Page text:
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    New Balance MU460 Plate shoes

       (1 review)

    Umpire in Chief

    New-Balance-MU460-Plate-Shoes.thumb.jpegThe official on-field shoe of Major League Baseball (MLB) umpires, the MU460 All-Black Umpire Plate Shoes are designed to provide 40% more coverage than the previous model, while weighing 10% less.

    • ABZORB® - a blend of Dupont™ Engage® and Isoprene rubber - in heel and forefoot provides superior shock absorption and cushioning throughout the game.
    • Leather upper for natural comfort and durability
    • Multi-direction lug sole for traction
    • EVA foam midsole for durability and comfort
    • Toe box is designed of the highest grade Thermal Polyurethane possible, with greater density in high impact zones.
    • Crisp and professional black upper with embossed MLB logo
    • Available in D (standard), EE (wide) and 4E (extra wide) shoe widths

    This product is available at Ump-Attire.com.


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    MadMax

    • 3
      

    There are two titles that apply to an experienced review of these shoes:

    • 10% Less Is Still Too Heavy
    • Perception Is Not Reality

    Out of the box, the MU460's looked every bit the champion over their MU450 predecessors and their Reebok rivals. Firstly, like any umpire can attest, they "look the part", giving the impression of a substantial work boot rather than a flimsy training sneaker. The rivet-less, held-on-by-a-hidden-strap metatarsal guard seems to float (it does) effortlessly (it doesn't) above the laces like a great armored edifice against wayward pitches, foul balls, flung bats and the occasional klutz catcher stepping on it. For a keen observer, they really hold a polish well, and gleam in the sunlight or lights of a forthcoming game, ready for action as soon as this plate meeting ends.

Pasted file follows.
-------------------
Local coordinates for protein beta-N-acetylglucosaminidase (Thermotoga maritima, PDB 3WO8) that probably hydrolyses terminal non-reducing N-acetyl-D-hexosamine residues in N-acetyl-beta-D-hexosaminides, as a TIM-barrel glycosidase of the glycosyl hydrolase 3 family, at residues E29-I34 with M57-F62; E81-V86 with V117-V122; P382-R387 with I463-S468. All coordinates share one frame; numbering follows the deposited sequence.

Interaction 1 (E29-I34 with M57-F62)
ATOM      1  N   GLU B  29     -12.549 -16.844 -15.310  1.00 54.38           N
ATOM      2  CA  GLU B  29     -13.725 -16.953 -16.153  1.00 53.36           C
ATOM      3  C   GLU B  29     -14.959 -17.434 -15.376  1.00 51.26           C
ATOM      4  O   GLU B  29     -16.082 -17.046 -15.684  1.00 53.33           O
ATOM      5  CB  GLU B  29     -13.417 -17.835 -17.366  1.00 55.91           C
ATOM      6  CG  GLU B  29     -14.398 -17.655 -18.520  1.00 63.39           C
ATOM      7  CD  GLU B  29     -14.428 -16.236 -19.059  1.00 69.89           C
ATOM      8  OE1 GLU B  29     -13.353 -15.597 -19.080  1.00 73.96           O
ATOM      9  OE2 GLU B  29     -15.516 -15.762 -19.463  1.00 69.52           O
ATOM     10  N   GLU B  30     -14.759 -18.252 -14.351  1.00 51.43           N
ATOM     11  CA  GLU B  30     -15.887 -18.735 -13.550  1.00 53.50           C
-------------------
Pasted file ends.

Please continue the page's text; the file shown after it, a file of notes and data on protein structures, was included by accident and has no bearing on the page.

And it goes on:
After calling "Play Ball!", the MU460's are quite protective, granting the utmost in confidence to the umpire wearing them that (s)he can lock in and take a pitch or a swing without having to have "happy feet". The protective toe box cap is comprised of a dense, unyielding plastic instead of steel, and is likely fused to the pleather (yes, you are reading that right) with adhesives. Steel is heavy, but when it is made thinner so as to lighten it, it has the potential to deform. So too, movement of leather upon steel causes abrasive wear, and eventually the steel cap tears through the material. This plastic plating is also carried into the metatarsal guard like an armadillo's shell – there is pleather clad to it like an outer skin. Beneath the plastic plate, there is a cellulose pad, and then a taut mesh netting to act as a liner and aid circulation.